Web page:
I’d been planning a return trip ever since my last visit in September. Even though the price has since climbed to $375 (spurned by the strength of the yen) and worries of radiation persist, it doesn’t look like there’s been a significant slowdown in business. Hiro assured us a couple of times that the Japanese fish he uses comes from the southern part of the country, only. Some varieties come from other places in the world, notably the tuna from Spain.

I can’t say I’ve tried a lot of sushi outside of California, but from what I have had, Urasawa clearly stands above the rest.

We started with a bottle of NV Veuve Clicquot Brut.


Temaki – seaweed, half cooked shrimp, shiso leaf, plum sauce


The shrimp was left still raw, leaving a soft spongy texture. The plum sauce lended both sweet and tart flavors.

Seared toro, monkfish liver, caviar, yuzu dressing

toro monkfish liver

Urasawa always has some rendition of this dish. Some of the best things of the sea are combined with terrific results. The richness of the liver and toro are complemented by the cool, acidic yuzu and salty caviar.

Yuba, sea urchin, wasabi, bonito, soy sauce

yuba uni

This was a completely new dish for me. Delicate, with a nice blend of flavors – earthy soy and sesame, as well as bonito and sea urchin from the sea.


Sashimi – toro, red snapper, spanish mackerel, red cabbage, nori



As usual, sashimi comes on carefully crafted ice sculptures, complete with pink or blue flowers (differentiated for male or female diners). This was the first dish where the quality of fish was at the forefront. Really nice examples of each, with the toro being my favorite.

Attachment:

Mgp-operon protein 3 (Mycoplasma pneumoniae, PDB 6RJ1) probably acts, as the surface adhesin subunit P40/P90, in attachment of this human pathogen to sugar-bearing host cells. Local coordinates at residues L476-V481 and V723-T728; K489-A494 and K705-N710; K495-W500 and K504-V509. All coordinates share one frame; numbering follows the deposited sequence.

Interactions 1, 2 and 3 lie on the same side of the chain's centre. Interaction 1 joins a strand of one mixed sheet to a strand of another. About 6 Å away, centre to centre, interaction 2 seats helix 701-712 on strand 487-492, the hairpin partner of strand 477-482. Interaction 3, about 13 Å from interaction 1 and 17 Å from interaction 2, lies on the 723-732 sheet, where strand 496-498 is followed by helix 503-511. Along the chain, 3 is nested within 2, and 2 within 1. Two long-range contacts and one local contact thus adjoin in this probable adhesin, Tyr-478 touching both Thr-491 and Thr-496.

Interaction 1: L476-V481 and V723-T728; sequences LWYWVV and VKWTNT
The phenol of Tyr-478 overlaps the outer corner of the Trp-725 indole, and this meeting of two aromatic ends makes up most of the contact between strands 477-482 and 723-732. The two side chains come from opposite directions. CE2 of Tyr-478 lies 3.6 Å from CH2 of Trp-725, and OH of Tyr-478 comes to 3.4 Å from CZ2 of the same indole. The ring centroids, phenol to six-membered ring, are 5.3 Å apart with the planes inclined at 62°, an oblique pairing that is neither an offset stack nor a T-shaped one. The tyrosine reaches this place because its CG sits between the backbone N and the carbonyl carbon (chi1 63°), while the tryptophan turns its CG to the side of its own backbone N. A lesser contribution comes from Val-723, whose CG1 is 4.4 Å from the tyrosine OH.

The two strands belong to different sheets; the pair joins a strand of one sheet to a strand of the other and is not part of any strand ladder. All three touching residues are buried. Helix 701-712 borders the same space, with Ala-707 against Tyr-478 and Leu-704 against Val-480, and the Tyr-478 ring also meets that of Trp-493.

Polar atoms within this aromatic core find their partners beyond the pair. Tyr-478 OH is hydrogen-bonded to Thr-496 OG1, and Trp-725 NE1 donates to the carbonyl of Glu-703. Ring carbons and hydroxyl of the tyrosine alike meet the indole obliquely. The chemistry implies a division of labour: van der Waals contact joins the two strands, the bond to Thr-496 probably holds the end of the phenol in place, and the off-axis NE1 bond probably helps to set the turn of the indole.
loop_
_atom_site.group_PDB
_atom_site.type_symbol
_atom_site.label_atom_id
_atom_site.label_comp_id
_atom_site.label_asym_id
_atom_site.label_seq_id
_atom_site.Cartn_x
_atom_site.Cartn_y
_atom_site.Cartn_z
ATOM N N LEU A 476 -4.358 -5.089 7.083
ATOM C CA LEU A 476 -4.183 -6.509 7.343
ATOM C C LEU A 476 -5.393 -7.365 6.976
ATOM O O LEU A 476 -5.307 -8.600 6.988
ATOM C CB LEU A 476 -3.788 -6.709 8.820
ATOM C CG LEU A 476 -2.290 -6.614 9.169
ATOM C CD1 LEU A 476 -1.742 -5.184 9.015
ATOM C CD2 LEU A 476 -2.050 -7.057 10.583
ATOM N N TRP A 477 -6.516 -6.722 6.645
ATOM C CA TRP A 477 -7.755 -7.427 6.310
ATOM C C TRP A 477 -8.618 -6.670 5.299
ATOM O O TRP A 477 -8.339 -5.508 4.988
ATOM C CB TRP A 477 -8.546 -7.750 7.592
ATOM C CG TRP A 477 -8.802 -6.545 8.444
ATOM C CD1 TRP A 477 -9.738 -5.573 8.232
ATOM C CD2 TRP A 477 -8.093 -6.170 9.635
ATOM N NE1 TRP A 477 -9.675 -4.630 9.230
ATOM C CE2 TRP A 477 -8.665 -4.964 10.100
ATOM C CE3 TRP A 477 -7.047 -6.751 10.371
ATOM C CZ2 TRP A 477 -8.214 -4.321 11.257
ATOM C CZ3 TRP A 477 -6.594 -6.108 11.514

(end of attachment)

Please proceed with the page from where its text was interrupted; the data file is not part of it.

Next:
Chawanmushi – italian summer truffles, russian caviar, bonito, gingko nut, shiitake mushroom


Earth and sea flavors were showcased here, with the truffle and caviar flavors the most prominent. I really liked the silky smooth egg custard too.

I was sitting directly below the A/C so I was freezing during the first few dishes. Unlike the water, hot green tea is “free,” so I went to town on this.

green tea

Tempura squid

tempura squid

tempura sauce

Here was Urasawa’s version of fried calamari, in a way. The tempura batter was expectantly light, and the tender piece of squid was delicious.

Hoba yaki – scallop, prawn, abalone, hoba yaki leaf, egg yolk and miso-based sauce



I’m always fearful of food that continues to cook in front of you, as I often find the pieces I eat last have been overcooked. Somehow, that wasn’t a problem here – the seafood was perfectly cooked. However, I found the delicate fish to be somewhat overwhelmed by the mildly sweet, rich sauce.

Shabu shabu – foie gras, king eel, red snapper



The foie gras was extraordinary. Really…more so than in previous visits for some reason. Urasawa also demonstrated that the king eel is actually eaten bone-in, but that he cuts the bone so thinly you can’t tell. Good for calcium, he says. Afterwards, we sipped on the soup we created.

A green plate and a dish of ginger signaled the start of sushi service, made and eaten one at a time.